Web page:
Get access

Loss of genetic diversity in the North American mayfly Ephemerella invaria associated with deforestation of headwater streams


Laurie C. Alexander, U.S. Environmental Protection Agency, 1200 Pennsylvania Avenue, NW (8623-P), Washington, DC 20460 U.S.A. E-mail:


1. Terrestrial dispersal by aquatic insects increases population connectivity in some stream species by allowing individuals to move outside the structure of the stream network. In addition, individual survival and reproductive success (as well as dispersal) are tightly linked to the quality of the terrestrial habitat.

2. In historically forested catchments, deforestation and altered land use have the potential to interfere with mayfly dispersal or mating behaviours by degrading the quality of the terrestrial matrix among headwater streams. We hypothesised that loss of tree cover in first-order catchments would be associated with an increase in population substructure and a decrease in genetic diversity of mayfly populations.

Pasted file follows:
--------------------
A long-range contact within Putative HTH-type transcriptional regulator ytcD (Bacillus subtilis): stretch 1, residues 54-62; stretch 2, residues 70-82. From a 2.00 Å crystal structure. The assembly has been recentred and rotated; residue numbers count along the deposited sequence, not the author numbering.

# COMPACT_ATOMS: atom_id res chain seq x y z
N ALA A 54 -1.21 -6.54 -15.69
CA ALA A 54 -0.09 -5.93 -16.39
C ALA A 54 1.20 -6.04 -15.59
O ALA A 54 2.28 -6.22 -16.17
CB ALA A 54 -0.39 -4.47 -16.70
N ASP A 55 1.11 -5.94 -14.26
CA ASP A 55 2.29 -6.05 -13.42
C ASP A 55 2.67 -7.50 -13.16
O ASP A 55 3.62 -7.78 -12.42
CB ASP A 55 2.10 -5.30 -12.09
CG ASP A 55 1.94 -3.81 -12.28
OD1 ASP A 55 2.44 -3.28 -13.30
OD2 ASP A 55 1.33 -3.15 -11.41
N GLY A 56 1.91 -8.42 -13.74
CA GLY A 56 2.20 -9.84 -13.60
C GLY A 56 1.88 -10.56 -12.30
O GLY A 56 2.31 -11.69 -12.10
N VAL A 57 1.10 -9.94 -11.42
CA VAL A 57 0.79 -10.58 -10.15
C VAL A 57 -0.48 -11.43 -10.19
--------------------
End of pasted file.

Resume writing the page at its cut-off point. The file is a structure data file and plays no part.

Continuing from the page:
3. To test this hypothesis, we investigated spatial patterns of genetic variation in the common mayfly Ephemerella invaria across a gradient of deforestation in the central piedmont region of eastern United States. Intraspecific genetic diversity and population substructure were estimated from data obtained using fluorescent amplified fragment length polymorphism (AFLP) markers.

4. We found that mayfly populations had low population substructure within headwater stream networks and that genetic diversity was strongly negatively correlated with mean deforestation of the first-order catchments. The large-scale pattern of population substructure followed a pattern of isolation by distance (IBD) in which genetic differentiation increases with geographical distance, but assignment tests placed a few individuals into populations 300 km away from the collection site.

5. Our results show that loss of genetic diversity in this widespread aquatic insect species is co-occurring with deforestation of headwater streams.

6. Most arguments supporting protection of headwater streams in the United States have centred on the role of these streams as hydrological and biogeochemical conduits to downstream waters. Our work suggests that headwater stream land use, and specifically tree cover, may have a role in the maintenance of regional genetic diversity in some common aquatic insect species.

Get access to the full text of this article